At Least 5 Years Needed for Introduction of Euro

Total Croatia News

Experts agree that it is impossible to introduce the euro faster.

In the best case scenario, Croatia would be able to introduce the euro in five years, said Governor of the Croatian National Bank Boris Vujčić and Finance Minister Zdravko Marić in a debate on the margins of a conference in Dubrovnik. Vujčić reiterated that Croatia’s central bank was preparing a strategy for the introduction of the euro and was analysing all the effects of the transition to the euro for the local economy, reports Večernji List on 12 July 2017.

The decision has to be made by Croatia on when and how to enter the eurozone and begin negotiations with the European Union, said director general of the International Monetary Fund Christine Lagarde, who attended the conference and believes that Croatia can only profit from this process.

The decision to start negotiations and enter the ERM mechanism, which is a kind of the euro waiting room, would mean that the government was ready to embark on reforms that would significantly reduce public debt and increase employment, competitiveness and exports. Entry into the eurozone is not just a matter of the exchange rate, although the stability of the local currency against the euro is one of the conditions with which Croatia would have no problems.

Following the experience of Slovenia and other transition countries, citizens are afraid of massive price hikes, while some economists believe that the Croatian monetary authorities have more manoeuvring space with the kuna than they would have with the euro. Unlike them, Vujčić strongly advocates for the euro, because it would solve the current exchange rate issues, which create huge barriers in the conduct of monetary policy.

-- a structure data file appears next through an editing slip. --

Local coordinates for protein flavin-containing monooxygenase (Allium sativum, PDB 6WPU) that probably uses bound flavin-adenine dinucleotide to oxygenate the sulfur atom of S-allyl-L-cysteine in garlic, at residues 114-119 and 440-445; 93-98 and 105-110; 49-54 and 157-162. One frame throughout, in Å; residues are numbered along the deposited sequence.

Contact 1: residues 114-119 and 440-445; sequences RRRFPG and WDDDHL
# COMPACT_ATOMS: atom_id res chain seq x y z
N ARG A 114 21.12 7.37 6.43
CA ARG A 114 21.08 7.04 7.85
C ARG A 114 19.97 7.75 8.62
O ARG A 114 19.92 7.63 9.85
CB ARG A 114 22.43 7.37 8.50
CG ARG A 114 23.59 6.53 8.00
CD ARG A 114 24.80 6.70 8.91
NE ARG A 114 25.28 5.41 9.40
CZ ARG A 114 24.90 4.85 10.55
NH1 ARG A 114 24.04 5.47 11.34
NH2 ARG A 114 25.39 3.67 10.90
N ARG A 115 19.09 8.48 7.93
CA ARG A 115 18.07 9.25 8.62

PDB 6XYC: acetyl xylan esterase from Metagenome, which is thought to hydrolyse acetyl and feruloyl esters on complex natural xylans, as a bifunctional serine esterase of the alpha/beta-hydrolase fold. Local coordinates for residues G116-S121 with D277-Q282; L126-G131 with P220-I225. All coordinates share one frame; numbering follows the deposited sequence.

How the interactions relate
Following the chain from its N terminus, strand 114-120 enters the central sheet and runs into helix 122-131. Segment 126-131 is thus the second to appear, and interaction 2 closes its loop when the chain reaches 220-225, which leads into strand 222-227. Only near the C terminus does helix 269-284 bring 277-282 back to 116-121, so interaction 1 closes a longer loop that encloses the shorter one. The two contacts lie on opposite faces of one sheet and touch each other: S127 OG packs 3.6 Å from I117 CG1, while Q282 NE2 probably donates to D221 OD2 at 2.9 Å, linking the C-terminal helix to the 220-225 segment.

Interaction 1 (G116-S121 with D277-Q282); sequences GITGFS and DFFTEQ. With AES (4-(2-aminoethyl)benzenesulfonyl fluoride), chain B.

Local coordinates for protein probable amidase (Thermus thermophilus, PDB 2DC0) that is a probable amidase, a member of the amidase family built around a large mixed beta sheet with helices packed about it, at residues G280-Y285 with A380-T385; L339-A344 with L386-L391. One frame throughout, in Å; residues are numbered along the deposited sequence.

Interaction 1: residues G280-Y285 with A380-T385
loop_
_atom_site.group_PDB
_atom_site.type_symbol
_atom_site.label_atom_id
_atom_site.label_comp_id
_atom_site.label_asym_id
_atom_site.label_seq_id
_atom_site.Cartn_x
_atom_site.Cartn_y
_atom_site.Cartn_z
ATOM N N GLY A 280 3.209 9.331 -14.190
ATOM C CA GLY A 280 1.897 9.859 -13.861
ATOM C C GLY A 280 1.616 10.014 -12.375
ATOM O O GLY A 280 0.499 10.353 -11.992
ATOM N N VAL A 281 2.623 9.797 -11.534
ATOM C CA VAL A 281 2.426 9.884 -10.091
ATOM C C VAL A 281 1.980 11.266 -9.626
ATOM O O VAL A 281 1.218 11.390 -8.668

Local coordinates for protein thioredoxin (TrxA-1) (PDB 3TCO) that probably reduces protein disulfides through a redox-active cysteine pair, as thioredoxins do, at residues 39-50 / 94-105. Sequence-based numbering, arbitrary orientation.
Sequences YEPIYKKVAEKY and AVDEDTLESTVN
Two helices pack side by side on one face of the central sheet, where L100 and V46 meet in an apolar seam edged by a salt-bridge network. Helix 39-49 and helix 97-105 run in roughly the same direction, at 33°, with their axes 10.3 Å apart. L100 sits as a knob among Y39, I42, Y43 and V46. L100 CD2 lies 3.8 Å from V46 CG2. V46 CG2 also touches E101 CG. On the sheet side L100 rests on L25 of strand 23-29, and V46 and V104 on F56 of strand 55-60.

If Croatia fulfils all the conditions for the introduction of the euro, this would mean that it had created a well-regulated economy, which would automatically lead to a fall in interest rates. However, director of the Croatian Banking Union Zdenko Adrović has recently warned that, with the introduction of the euro, the fixing of loans in the kuna could become inconvenient. Still, the citizens do not have to worry about it during the next five years, and most loans in the kuna have fixed interest rates for a period of five to seven years.

“All countries with less than 10 million inhabitants have either quickly introduced the euro, or their currency is closely following the euro. Larger countries are leading a more liberal exchange rate policy that favours exporters in recessions, but there is no consensus about the results of such policies. Both opponents and proponents of the introduction of the euro believe that their solution would be good for economic growth,” said economic analyst Velimir Šonje, who supports the introduction of the euro.

Minister of Economy, Entrepreneurship and Crafts Martina Dalić believes that Croatia will need between five and seven years for the euro to be introduced.


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